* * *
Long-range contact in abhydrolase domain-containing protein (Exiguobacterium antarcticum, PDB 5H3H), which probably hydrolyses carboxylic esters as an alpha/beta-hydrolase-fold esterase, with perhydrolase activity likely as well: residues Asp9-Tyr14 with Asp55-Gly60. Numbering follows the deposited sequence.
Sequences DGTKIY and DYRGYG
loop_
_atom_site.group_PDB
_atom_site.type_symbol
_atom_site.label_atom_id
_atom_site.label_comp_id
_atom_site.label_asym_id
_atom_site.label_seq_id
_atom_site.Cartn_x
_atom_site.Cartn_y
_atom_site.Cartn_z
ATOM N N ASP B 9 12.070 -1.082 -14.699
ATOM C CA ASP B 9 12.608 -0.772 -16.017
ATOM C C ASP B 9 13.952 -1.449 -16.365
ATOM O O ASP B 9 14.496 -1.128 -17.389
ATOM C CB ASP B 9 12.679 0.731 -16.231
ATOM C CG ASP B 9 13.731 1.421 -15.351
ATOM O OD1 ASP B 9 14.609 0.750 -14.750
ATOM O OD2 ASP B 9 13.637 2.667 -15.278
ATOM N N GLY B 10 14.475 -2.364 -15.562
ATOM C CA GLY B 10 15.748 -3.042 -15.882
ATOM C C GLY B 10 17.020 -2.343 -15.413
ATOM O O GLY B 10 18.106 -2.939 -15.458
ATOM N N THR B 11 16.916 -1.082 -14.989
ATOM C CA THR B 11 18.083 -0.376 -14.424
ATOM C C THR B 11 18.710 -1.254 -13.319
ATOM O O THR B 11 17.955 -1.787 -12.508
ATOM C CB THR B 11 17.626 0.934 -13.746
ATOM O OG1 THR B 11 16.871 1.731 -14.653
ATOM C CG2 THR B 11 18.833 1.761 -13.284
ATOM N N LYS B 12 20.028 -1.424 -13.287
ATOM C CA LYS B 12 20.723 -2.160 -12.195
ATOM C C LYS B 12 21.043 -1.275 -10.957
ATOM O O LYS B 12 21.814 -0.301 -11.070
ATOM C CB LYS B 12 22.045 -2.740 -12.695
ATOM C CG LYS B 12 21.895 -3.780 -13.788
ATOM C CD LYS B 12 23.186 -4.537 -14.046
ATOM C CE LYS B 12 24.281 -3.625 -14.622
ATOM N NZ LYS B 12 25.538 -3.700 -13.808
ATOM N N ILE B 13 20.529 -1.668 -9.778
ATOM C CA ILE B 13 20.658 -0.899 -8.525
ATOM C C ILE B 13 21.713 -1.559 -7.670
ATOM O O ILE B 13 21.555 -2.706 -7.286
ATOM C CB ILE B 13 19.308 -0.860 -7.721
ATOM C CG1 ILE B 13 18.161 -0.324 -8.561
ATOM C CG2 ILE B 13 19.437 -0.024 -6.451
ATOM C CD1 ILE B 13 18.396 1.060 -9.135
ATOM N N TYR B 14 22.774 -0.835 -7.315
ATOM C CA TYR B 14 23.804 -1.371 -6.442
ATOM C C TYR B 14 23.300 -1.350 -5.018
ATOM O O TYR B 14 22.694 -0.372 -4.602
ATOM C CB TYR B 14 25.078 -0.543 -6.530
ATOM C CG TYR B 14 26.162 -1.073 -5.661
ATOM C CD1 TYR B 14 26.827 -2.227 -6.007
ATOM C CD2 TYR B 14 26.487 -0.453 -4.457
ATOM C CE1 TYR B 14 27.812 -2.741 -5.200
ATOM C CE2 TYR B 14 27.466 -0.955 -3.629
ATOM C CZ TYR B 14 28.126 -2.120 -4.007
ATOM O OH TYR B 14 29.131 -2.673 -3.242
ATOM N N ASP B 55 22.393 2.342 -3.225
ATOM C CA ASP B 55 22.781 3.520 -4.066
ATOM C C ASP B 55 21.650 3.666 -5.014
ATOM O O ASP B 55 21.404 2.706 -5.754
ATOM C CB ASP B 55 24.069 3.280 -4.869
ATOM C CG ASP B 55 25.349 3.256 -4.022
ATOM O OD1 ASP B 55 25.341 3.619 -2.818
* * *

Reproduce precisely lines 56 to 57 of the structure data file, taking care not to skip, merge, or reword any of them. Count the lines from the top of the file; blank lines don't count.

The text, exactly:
ATOM C CD2 TYR B 14 26.487 -0.453 -4.457
ATOM C CE1 TYR B 14 27.812 -2.741 -5.200